And it’s combination of deduction and imagination that plays into the stealth mechanics too, the ways in which the more non-lethal abilities (of which you acquire through discoverable runes littered about the World) can stack making for some interesting tactics on show. While I myself remained obliged to take a non-lethal and stealth option for both playthroughs (one as Emily, one as Corvo, yet feeling no less stronger or weaker depending on the choice) there’s no doubting the sight of three (or possibly four) linked guards getting neutralized following a slick and shadowy move and fast reflex with the crossbow — ammunition-based weapons once again allotted to the left hand with your blade in the accompanying right — incurs a slight bolster of pleasant satisfaction.
But for those keen to stay as far from combat and even avoid detection altogether, especially from an AI that, for the most part, performs commendably (though Dishonored 2 isn’t immune to the occasionally buggy animation from a patrol or a guard who can’t see one’s position a few yards away) will find a game no less curious to explore as much flesh out with its depth of hidden logs and ample scattering of collectible upgrades. Upgrades which, like fellow Bethesda offering DOOM this year, don’t dampen the experience should you decide to ignore them entirely. There’s even an option for you to tackle the game without any form of supernatural assistance. But if you did, you’d miss out on the simple thrill of phasing/jumping from one platform to another or quickly evading the sight of a curious guard; in all its simplicity, the grapple-like ability Emily possesses has such a surprisingly satisfying look and feel when in use, adding one more small-but-mighty piece of visceral gameplay that is both pleasant to use but, more importantly, is beneficial to those eager to tackle the game’s increased use of arrangement and verticality.
Sad as it is to profess, Dishonored 2, for all its triumphant attention-to-detail in visuals and multi-layered structural design, comes weighed down by issues hard to ignore — both minor and horribly major in scale. The latter, as you might guessed, coming in the form of the PC port’s performance; having played (or at least attempted to play) on both console and PC equivalents, at the time of writing, Dishonored 2 remains unplayable in the very literal sense — a lack of input functionality as well as a skipping frame-rate, despite numerous attempts at altering video and controller settings, offering but a mere still of the campaign’s opening after only a few seconds.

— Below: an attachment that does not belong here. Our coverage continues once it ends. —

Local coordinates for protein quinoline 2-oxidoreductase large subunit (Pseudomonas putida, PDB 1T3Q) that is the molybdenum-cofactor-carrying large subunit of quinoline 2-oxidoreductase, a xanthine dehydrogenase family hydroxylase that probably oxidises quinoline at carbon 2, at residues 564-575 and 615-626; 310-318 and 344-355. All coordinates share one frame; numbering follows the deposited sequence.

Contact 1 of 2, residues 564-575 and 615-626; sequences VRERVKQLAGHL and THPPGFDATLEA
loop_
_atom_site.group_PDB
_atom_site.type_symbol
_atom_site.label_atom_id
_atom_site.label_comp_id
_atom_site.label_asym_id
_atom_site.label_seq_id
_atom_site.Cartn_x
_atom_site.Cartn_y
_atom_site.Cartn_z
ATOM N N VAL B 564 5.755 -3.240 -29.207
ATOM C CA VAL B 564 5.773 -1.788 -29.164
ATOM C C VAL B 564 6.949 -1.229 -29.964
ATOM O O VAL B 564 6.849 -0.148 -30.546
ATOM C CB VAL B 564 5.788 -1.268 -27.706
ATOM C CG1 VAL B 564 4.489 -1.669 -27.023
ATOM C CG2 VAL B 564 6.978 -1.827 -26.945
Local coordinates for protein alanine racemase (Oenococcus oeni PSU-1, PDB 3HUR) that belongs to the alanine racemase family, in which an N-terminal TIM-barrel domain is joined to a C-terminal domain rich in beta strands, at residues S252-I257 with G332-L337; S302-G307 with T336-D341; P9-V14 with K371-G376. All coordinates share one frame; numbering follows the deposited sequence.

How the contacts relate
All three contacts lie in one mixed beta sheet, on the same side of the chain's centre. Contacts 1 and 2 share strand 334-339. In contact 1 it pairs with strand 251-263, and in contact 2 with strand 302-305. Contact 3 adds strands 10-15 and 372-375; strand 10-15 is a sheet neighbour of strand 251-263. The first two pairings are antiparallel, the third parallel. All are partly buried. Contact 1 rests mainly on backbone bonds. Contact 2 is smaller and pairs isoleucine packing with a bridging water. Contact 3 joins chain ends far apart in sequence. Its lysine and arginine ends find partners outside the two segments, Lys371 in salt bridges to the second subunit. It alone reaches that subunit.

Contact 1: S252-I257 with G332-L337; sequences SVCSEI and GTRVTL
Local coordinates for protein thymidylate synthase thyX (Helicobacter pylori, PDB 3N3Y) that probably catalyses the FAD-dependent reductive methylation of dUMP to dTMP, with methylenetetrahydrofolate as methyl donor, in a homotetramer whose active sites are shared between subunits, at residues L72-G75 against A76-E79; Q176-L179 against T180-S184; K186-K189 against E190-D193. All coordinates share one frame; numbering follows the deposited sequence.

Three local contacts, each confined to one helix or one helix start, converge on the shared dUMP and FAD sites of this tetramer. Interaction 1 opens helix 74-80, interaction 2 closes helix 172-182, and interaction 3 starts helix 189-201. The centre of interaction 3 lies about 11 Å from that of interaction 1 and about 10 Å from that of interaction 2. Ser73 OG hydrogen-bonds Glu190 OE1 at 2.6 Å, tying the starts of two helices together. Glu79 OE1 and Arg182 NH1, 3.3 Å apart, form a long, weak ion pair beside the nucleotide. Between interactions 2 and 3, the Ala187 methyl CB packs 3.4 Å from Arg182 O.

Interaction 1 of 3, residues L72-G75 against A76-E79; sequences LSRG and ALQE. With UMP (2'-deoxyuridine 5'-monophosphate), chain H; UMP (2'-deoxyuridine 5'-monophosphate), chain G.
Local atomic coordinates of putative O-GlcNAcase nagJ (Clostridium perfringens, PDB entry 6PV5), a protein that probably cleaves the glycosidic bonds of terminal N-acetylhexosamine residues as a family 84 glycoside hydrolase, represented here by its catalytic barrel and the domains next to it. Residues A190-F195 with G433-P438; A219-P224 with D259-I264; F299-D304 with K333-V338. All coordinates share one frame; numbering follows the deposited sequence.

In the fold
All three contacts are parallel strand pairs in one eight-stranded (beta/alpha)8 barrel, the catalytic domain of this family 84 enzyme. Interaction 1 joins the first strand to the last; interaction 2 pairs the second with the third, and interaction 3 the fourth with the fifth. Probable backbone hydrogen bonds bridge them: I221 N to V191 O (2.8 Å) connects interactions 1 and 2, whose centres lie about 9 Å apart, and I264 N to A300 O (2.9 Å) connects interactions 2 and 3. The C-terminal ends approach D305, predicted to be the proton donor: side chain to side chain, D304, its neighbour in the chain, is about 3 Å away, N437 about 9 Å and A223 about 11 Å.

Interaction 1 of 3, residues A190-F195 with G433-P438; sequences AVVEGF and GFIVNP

While the PS4 version may not suffer from the same glaring faults, the ocassional strip of white, representing the point certain mapped textures meet, can at points offer a minor break in immersion as can the more blocky objects lacking the same heightened polish clearly felt in large portions of the game. Other notable criticisms, which lay in the game itself, are the swordplay which — like the original — retain some of their awkwardly clunky manner of flow, enemies often getting suckered into displaying a waver of intelligence by, for example, stabbing their cohorts while said person is caught in a strange-hold (in itself ruining any chance of a perfectly non-lethal run). Characters too, though adorning the exaggerated features much like the previous game, can at points express a sheer lack of emotion in their facial expressions.
Had it not been for its plagued release on PC — not to mention the niggling texture work that pops up from time to time — Dishonored 2 just might have been in strong contention for best game this year. As it stands, Arkane Studio’s follow-up to one of stealth’s most acclaimed newcomers, remains one of the best games released in 2016. Arguably one of the smartest, most elaborate and fully-realized Worlds from a design stand-point alone, Dishonored 2‘s conflicting bright, bold and glum visual palette alongside its expanded aesthetical mythos is splendid to look at and even more splendid to creep one’s way around. What’s more, a less-than-stellar story aside, Arkane’s compensation in the visual accompaniment — be it interiors, items or dead bodies alike — makes it near-impossible not to get entrenched by the greater and/or collective presentation on show, no matter how subtle the offering may be. Dishonored 2, with its refined mechanics and expanded gameplay following suit, personifies what a sequel should be.